Q:  What numbers are proposed and would they all be open market housing or would there be some element of affordable housing? A:  The proposal would included affordable housing and open space.
Q: The proposal is outside of the development boundary confirmed by the Neighbourhood Plan. The housing growth set out in the Neighbourhood Plan is on target and, on the basis of current projections, will remain so until 2026. Is this proposal only going to be implemented after 2026? A: This depends upon the outcome of the Shropshire Council consultation. The Local Plan Review rolls the plan forward to 2036. How Shropshire Council chooses to phase housing growth across the county is not a matter for Berrys. The phasing will be dependent on the target for housing growth. The review of the Much Wenlock Neighbourhood Plan needs to remain compliant with Shropshire Council’s policies.
Q: Is not the “call for sites” for post-2026? A: It is unusual that a Local Planning Authority is undertaking a review so early in the life of its Local Plan. The Review should be complete by late 2018/early 2019.
Q: Is it not the case that Shropshire Council is under pressure from the government to deliver more housing faster? Hence the greater housing density level of this site vs. Hunter Gate… A: Agreed
Q: There is no recognition of this high risk flood catchment in the proposal – one of only two in Shropshire. We assume there will be a really good flood alleviation scheme to protect Farley from flooding. A: The site would aim to mirror greenfield drainage.
Q: Given the scale of the development, is there any chance of amenities being incorporated, such as a doctors’ surgery? A: To a large extent this is a blank canvas. If Shropshire Council included the site in its preferred options, there would be further discussion about this and similar uses. The Community Infrastructure Level attracted to the community would be significant.

Cllr Hill then thanked Stuart Thomas and he left with Gavin Loynes.

She drew this agenda item to a close by saying that the Town Council would have to seek clarification from Shropshire Council as to the relationship of the Neighbourhood Plan to the Local Plan Review and as to whether further site allocations were for early development or for a period post-2026. She concluded by saying that there was no doubt that this site would be developed, what is not known is simply when it will be built.

This response to Shropshire Council’s “call for sites” is clearly one that will give cause for concern to immediate neighbours – people prefer certainty – and, despite the near-completion of flood attenuation ponds, folk living downstream of the town. It is, however, no surprise that Wenlock Estates are keen to see this land developed. They have made no secret of their view that this will satisfy housing demand and maintain the town’s economic viability.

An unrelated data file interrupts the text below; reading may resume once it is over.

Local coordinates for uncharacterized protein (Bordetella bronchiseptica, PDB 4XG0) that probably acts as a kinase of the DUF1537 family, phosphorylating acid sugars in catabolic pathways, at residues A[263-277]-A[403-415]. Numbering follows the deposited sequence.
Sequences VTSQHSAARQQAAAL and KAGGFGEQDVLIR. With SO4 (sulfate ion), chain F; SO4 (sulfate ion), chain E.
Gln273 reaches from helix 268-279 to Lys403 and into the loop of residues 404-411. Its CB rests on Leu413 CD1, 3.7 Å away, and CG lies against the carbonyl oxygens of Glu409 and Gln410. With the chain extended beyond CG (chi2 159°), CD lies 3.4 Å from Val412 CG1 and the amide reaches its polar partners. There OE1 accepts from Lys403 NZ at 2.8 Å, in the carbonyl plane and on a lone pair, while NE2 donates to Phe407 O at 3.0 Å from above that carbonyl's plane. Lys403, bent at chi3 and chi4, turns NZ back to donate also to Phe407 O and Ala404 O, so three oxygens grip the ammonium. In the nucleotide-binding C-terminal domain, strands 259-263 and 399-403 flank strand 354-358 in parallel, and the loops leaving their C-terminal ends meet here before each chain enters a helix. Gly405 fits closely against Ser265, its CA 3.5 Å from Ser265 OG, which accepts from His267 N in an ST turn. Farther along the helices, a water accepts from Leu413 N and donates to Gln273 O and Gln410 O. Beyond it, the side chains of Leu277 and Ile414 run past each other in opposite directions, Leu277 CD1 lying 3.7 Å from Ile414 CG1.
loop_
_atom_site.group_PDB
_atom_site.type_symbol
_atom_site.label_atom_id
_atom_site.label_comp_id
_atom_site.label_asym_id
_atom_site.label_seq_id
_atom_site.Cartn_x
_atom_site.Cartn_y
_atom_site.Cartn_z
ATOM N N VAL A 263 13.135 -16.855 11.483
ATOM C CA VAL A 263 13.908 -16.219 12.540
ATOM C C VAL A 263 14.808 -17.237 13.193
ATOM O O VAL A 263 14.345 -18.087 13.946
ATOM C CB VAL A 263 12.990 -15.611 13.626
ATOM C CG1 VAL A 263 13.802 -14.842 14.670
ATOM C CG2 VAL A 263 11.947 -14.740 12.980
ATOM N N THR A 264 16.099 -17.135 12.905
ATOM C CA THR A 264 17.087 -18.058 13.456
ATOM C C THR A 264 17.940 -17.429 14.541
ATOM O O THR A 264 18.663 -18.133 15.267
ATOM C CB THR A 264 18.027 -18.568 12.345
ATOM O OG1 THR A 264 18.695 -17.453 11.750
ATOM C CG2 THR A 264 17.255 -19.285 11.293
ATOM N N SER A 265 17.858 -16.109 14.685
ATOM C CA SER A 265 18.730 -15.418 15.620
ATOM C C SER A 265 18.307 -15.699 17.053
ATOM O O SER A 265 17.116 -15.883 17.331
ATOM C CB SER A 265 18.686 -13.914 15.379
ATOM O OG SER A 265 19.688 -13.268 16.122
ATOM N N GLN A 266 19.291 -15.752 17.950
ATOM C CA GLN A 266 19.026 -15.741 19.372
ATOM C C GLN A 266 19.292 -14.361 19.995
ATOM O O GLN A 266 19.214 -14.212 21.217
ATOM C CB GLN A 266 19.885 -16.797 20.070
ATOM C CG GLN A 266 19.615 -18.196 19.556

I am keen that there should be transparency throughout this process. I will therefore write here and in the Wenlock Herald about further developments as they occur.

7 Responses to “More housing in Much Wenlock?”

  • Rebecca Lawrence:

    90 houses too much. If you increase the footprint of the town people will drive into the town instead of walk. Look at Shifnal…. Getting far too big. Public transport is poor from Wenlock so all these houses will just mean more cars. There’s enough building in Telford. No need to build here.

  • Carole morton:

    Have to agree with the above comments. Does Much wenlock really need to grow! Schools won’t cope doctors certainly won’t cope. There is no funding for services now adding more will just put pressure on services we have now.
    As for parking this is a conversation l have already had with David. Who l must admit was not much help

    • davidturner:

      Sorry I wasn’t much help on parking. Tomorrow evening (Wednesday 6/9/17), I’m chairing a drop-in session for the Local Joint Committee in Priory Hall, where you’ll have an opportunity to not only talk to the PCC, but there’s also the senior parking enforcement officer from Shropshire Council – Shaun Sutton. It’s a great opportunity to exchange views.

      Also, there are four planning consultations under way, some of which will affect Much Wenlock. Please have your say and influence the outcome.

  • Joe: